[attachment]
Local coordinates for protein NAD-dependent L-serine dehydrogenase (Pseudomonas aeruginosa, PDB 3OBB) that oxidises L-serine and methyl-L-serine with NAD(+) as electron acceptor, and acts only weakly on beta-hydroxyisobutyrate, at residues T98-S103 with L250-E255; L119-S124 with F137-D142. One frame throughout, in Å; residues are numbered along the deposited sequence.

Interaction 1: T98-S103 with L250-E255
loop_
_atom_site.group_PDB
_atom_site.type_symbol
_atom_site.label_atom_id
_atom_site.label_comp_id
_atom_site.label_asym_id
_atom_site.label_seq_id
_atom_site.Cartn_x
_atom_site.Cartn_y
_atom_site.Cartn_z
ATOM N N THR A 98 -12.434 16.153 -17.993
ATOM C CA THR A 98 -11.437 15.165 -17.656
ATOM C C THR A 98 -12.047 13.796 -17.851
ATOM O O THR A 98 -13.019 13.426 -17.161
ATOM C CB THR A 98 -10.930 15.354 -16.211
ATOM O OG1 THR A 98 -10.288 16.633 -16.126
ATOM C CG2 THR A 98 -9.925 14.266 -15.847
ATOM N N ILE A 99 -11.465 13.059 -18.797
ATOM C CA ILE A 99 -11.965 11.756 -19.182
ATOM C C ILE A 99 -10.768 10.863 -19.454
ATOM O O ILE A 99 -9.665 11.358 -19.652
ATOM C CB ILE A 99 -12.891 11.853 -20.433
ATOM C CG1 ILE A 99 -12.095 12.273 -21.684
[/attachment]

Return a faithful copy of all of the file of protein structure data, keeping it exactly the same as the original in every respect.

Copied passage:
Local coordinates for protein NAD-dependent L-serine dehydrogenase (Pseudomonas aeruginosa, PDB 3OBB) that oxidises L-serine and methyl-L-serine with NAD(+) as electron acceptor, and acts only weakly on beta-hydroxyisobutyrate, at residues T98-S103 with L250-E255; L119-S124 with F137-D142. One frame throughout, in Å; residues are numbered along the deposited sequence.

Interaction 1: T98-S103 with L250-E255
loop_
_atom_site.group_PDB
_atom_site.type_symbol
_atom_site.label_atom_id
_atom_site.label_comp_id
_atom_site.label_asym_id
_atom_site.label_seq_id
_atom_site.Cartn_x
_atom_site.Cartn_y
_atom_site.Cartn_z
ATOM N N THR A 98 -12.434 16.153 -17.993
ATOM C CA THR A 98 -11.437 15.165 -17.656
ATOM C C THR A 98 -12.047 13.796 -17.851
ATOM O O THR A 98 -13.019 13.426 -17.161
ATOM C CB THR A 98 -10.930 15.354 -16.211
ATOM O OG1 THR A 98 -10.288 16.633 -16.126
ATOM C CG2 THR A 98 -9.925 14.266 -15.847
ATOM N N ILE A 99 -11.465 13.059 -18.797
ATOM C CA ILE A 99 -11.965 11.756 -19.182
ATOM C C ILE A 99 -10.768 10.863 -19.454
ATOM O O ILE A 99 -9.665 11.358 -19.652
ATOM C CB ILE A 99 -12.891 11.853 -20.433
ATOM C CG1 ILE A 99 -12.095 12.273 -21.684